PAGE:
Tens of thousands of Iranians poured into the streets on Monday (10 September to mourn the death of the country's second-ranking religious leader, the Ayatollah Mahmoud Taleghani.
SV AND ???: Funeral procession through streets. (2 shots)
SV: Man on van shouting into microphone moving up street.
SV: Mourners carry wreath with Ayatollah Taleghani picture.
GV: Vehicles arriving chanters walk down road. (2 shots)
GV: Helicopter flying overhead. (2 shots)
Mullahs and Ayatollahs arrive with armed guard.
Helicopter lands throws up dust cloud PAN TO soldiers lifting shrouded body. (2 shots)
Script is copyright Reuters Limited. All rights reserved
Background: Tens of thousands of Iranians poured into the streets on Monday (10 September to mourn the death of the country's second-ranking religious leader, the Ayatollah Mahmoud Taleghani. As well as being a moderate link between Islamic right-wingers and secular left-wingers, the Ayatollah was also head of Iran's Council of Revolution, according to an official statement at the time of his death.
SYNOPSIS: Within hours of the Ayatollah Taleghani's death, the streets of Teheran were filled with mourners. Tens of thousands of Iranians joined the funeral procession which made its way to he Behesht-a-Zahra cemetery in the south of the city.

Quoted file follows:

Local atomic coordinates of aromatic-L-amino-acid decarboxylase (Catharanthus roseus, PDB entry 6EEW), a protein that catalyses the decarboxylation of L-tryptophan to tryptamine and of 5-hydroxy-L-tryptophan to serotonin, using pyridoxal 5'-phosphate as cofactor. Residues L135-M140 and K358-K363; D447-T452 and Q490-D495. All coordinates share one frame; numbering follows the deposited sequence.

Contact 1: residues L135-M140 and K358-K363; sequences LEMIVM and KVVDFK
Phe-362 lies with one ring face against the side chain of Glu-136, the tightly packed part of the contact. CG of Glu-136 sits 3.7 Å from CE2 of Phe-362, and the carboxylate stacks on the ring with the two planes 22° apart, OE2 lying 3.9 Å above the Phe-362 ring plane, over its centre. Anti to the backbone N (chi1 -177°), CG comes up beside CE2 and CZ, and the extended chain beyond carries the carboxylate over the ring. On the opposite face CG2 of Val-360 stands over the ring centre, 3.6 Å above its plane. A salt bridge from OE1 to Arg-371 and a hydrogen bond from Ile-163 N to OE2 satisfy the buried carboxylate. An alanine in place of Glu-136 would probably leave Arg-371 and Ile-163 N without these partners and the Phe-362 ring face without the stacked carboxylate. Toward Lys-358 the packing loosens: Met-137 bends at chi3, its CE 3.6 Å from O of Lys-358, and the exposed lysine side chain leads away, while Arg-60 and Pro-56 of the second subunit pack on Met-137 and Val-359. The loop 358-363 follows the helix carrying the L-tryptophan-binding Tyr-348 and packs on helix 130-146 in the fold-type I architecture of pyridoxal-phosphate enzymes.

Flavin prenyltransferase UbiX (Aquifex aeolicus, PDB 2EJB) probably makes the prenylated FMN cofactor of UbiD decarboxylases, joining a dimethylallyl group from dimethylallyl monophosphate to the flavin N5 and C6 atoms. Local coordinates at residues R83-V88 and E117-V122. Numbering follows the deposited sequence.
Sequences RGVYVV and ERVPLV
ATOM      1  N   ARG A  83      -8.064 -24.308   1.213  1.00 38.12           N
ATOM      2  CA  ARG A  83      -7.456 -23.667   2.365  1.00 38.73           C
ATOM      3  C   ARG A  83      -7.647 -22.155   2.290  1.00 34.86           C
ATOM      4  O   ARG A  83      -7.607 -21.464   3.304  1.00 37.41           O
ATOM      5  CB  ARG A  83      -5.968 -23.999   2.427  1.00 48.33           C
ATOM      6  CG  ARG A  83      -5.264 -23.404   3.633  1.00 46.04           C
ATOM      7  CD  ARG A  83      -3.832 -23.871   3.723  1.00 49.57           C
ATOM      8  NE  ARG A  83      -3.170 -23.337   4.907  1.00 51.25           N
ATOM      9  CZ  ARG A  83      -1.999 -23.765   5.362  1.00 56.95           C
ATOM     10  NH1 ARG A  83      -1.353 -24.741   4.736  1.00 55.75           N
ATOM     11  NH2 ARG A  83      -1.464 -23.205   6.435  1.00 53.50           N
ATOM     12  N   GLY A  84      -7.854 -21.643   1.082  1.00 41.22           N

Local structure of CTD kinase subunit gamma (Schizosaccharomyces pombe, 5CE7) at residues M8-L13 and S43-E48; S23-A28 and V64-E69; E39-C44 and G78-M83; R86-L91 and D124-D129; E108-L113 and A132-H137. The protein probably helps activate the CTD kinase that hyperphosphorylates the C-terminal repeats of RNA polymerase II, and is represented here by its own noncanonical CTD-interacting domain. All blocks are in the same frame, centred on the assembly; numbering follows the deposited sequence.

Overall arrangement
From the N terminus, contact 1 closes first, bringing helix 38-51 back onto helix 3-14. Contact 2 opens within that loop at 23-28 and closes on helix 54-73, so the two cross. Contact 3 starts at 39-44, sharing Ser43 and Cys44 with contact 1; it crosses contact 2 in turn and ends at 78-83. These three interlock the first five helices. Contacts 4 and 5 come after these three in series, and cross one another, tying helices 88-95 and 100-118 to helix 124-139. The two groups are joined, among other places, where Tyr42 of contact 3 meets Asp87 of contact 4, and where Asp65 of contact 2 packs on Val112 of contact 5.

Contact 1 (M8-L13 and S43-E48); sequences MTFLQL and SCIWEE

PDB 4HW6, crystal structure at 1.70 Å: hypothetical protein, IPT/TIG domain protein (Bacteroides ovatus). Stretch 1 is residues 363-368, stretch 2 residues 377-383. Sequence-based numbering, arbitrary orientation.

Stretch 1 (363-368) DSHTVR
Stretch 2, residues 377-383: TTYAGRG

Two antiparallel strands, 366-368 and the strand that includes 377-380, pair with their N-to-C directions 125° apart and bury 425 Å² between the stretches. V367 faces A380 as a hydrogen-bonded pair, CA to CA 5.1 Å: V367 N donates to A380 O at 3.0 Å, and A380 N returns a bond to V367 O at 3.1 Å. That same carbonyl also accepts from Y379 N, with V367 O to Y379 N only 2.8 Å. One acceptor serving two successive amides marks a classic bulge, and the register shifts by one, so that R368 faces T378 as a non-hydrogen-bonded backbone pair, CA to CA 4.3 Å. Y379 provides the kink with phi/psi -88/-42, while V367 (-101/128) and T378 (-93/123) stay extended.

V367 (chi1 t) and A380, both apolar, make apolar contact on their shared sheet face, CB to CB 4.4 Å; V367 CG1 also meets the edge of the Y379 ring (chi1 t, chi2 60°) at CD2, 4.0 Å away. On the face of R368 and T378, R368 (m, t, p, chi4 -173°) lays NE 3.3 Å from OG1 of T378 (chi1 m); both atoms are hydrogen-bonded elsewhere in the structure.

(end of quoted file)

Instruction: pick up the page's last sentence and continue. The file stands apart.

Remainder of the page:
On the way, many of the mourners were in an emotional state. The sixty-eight year-old Ayatollah who died of heat failure, was considered irreplaceable by many different sectors of Iranian society. Imprisoned under the Shah's regime, he was respected by both religious and secular groups, and had been capable of providing a link between the ruling clergy and the radicals - the Mujaheddin-e-Khalq and the Fedayeen.
The Ayatollah's value to the new government was underlined in a statement released upon his death disclosing that he had been the head of Iran's Council of Revolution. No other members of the Council have ever been officially identified, and the Ayatollah Taleghani's importance to it was all the more surprising in the light of his outspoken criticism of the Ayatollah Khomeini in April this year. On that occasion, he left Teheran in disgust at what he called 'the trampled rights of the Iranian people' - an open challenge to the power of the numerous local revolutionary committees that were carrying out summary trials throughout the capital.
In recent weeks, however, Ayatollah Taleghani had been moving towards a more hard-line stance in keeping with that of his stricter colleagues in the Islamic clergy. However, if one of these is chosen as his successor, many Iranians believe there will be double reason to remember this last glimpse of him with fondness.